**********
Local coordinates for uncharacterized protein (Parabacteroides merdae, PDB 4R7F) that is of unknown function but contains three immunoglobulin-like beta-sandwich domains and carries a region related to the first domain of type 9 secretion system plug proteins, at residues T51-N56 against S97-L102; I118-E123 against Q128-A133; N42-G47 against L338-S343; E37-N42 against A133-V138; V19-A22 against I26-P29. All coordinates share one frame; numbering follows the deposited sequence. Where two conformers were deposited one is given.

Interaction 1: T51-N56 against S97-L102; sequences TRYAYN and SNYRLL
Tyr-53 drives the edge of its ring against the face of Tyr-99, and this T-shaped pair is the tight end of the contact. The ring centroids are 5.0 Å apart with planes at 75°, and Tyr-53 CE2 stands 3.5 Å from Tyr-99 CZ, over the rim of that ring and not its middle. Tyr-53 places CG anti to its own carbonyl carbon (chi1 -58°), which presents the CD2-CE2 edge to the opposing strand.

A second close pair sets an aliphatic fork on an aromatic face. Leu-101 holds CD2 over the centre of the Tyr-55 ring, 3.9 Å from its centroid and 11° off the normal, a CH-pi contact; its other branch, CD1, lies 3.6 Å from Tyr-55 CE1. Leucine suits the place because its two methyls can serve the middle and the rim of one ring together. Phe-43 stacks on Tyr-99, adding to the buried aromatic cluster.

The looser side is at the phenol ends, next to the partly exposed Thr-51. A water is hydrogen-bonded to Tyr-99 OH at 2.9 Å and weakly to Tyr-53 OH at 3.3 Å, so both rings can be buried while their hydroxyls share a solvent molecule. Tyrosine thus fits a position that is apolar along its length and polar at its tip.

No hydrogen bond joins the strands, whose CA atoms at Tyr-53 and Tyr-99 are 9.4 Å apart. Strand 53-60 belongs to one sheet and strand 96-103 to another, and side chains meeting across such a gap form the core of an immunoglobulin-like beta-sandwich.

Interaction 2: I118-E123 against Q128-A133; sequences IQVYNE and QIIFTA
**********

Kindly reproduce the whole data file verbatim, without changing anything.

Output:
Local coordinates for uncharacterized protein (Parabacteroides merdae, PDB 4R7F) that is of unknown function but contains three immunoglobulin-like beta-sandwich domains and carries a region related to the first domain of type 9 secretion system plug proteins, at residues T51-N56 against S97-L102; I118-E123 against Q128-A133; N42-G47 against L338-S343; E37-N42 against A133-V138; V19-A22 against I26-P29. All coordinates share one frame; numbering follows the deposited sequence. Where two conformers were deposited one is given.

Interaction 1: T51-N56 against S97-L102; sequences TRYAYN and SNYRLL
Tyr-53 drives the edge of its ring against the face of Tyr-99, and this T-shaped pair is the tight end of the contact. The ring centroids are 5.0 Å apart with planes at 75°, and Tyr-53 CE2 stands 3.5 Å from Tyr-99 CZ, over the rim of that ring and not its middle. Tyr-53 places CG anti to its own carbonyl carbon (chi1 -58°), which presents the CD2-CE2 edge to the opposing strand.

A second close pair sets an aliphatic fork on an aromatic face. Leu-101 holds CD2 over the centre of the Tyr-55 ring, 3.9 Å from its centroid and 11° off the normal, a CH-pi contact; its other branch, CD1, lies 3.6 Å from Tyr-55 CE1. Leucine suits the place because its two methyls can serve the middle and the rim of one ring together. Phe-43 stacks on Tyr-99, adding to the buried aromatic cluster.

The looser side is at the phenol ends, next to the partly exposed Thr-51. A water is hydrogen-bonded to Tyr-99 OH at 2.9 Å and weakly to Tyr-53 OH at 3.3 Å, so both rings can be buried while their hydroxyls share a solvent molecule. Tyrosine thus fits a position that is apolar along its length and polar at its tip.

No hydrogen bond joins the strands, whose CA atoms at Tyr-53 and Tyr-99 are 9.4 Å apart. Strand 53-60 belongs to one sheet and strand 96-103 to another, and side chains meeting across such a gap form the core of an immunoglobulin-like beta-sandwich.

Interaction 2: I118-E123 against Q128-A133; sequences IQVYNE and QIIFTA